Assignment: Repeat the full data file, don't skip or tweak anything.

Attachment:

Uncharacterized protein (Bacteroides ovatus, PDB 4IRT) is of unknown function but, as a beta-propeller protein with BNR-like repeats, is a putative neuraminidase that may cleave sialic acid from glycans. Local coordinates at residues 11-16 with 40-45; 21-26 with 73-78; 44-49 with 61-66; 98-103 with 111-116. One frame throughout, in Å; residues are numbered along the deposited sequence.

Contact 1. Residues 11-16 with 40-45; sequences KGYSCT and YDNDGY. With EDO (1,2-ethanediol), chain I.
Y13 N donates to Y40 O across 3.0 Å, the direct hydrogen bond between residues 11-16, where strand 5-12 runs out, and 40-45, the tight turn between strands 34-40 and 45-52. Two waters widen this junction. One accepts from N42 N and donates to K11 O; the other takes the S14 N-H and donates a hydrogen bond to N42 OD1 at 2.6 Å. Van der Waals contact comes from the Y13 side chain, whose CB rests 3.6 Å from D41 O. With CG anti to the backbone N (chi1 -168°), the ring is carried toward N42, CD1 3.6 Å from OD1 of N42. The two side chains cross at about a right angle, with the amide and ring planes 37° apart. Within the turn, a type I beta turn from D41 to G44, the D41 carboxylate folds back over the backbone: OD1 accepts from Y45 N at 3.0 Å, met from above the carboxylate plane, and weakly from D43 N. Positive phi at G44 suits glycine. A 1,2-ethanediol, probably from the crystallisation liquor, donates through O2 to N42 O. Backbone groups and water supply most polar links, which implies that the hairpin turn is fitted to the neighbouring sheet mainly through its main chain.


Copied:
Uncharacterized protein (Bacteroides ovatus, PDB 4IRT) is of unknown function but, as a beta-propeller protein with BNR-like repeats, is a putative neuraminidase that may cleave sialic acid from glycans. Local coordinates at residues 11-16 with 40-45; 21-26 with 73-78; 44-49 with 61-66; 98-103 with 111-116. One frame throughout, in Å; residues are numbered along the deposited sequence.

Contact 1. Residues 11-16 with 40-45; sequences KGYSCT and YDNDGY. With EDO (1,2-ethanediol), chain I.
Y13 N donates to Y40 O across 3.0 Å, the direct hydrogen bond between residues 11-16, where strand 5-12 runs out, and 40-45, the tight turn between strands 34-40 and 45-52. Two waters widen this junction. One accepts from N42 N and donates to K11 O; the other takes the S14 N-H and donates a hydrogen bond to N42 OD1 at 2.6 Å. Van der Waals contact comes from the Y13 side chain, whose CB rests 3.6 Å from D41 O. With CG anti to the backbone N (chi1 -168°), the ring is carried toward N42, CD1 3.6 Å from OD1 of N42. The two side chains cross at about a right angle, with the amide and ring planes 37° apart. Within the turn, a type I beta turn from D41 to G44, the D41 carboxylate folds back over the backbone: OD1 accepts from Y45 N at 3.0 Å, met from above the carboxylate plane, and weakly from D43 N. Positive phi at G44 suits glycine. A 1,2-ethanediol, probably from the crystallisation liquor, donates through O2 to N42 O. Backbone groups and water supply most polar links, which implies that the hairpin turn is fitted to the neighbouring sheet mainly through its main chain.